Boocock: Every day we are required to make a variety of choices and when we don’t have any help, the ambiguity can paralyse us. This is where ideas like The Toyota Way help us as we use these ideas as a guide and philosophy. One idea that we rely on heavily is that of "Repeating Why Five Times" whenever we have a problem and we want to find the root cause; before we used this technique we found ourselves in that typical situation where we are looking for solutions to the problem rather than finding the root problem and looking to solve the root cause. We use this technique in all areas of our business, whether we are looking at issues with our current processes, looking into a production service failure or considering why something is performing the way we expected. Another core idea is to "Eliminate Waste" and we see this idea applied mainly in the way we continuously deliver our software - from reducing build times and reducing inventory in development projects to not planning ahead months at a time. There are other ideas too such as "Teamwork is everything" and "The Skill of Passing the Baton" that unpin our culture of working together and not having certain team members working twice as fast as everyone else and upsetting the boat (there’s a great analogy about a team in a rowing boat, when one goes faster than everyone else the boat gets to its destination slower as it doesn’t go in a straight line and others have to try and keep up or compensate for this).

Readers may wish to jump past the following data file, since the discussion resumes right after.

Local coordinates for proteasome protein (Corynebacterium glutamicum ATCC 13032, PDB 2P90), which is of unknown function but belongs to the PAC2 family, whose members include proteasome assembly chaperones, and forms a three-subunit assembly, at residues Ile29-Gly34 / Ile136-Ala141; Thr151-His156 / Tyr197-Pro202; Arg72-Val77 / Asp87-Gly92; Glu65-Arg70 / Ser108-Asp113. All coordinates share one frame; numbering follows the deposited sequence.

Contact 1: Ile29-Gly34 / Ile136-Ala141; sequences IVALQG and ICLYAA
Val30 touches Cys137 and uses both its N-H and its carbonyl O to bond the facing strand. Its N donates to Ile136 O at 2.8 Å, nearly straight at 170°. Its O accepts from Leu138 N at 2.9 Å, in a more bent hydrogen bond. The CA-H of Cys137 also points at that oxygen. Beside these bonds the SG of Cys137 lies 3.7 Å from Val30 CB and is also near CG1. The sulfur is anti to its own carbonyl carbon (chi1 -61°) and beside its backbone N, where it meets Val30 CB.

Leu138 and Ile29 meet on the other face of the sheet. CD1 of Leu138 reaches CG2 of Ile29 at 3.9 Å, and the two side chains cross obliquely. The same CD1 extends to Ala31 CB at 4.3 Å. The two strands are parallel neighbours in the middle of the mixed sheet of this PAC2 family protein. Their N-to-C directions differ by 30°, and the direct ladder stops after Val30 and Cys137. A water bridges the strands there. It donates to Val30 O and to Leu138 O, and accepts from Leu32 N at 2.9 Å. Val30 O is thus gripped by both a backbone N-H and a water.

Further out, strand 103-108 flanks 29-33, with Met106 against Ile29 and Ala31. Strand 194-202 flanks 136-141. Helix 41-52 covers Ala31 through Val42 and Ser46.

InfoQ: How are you doing continuous integration?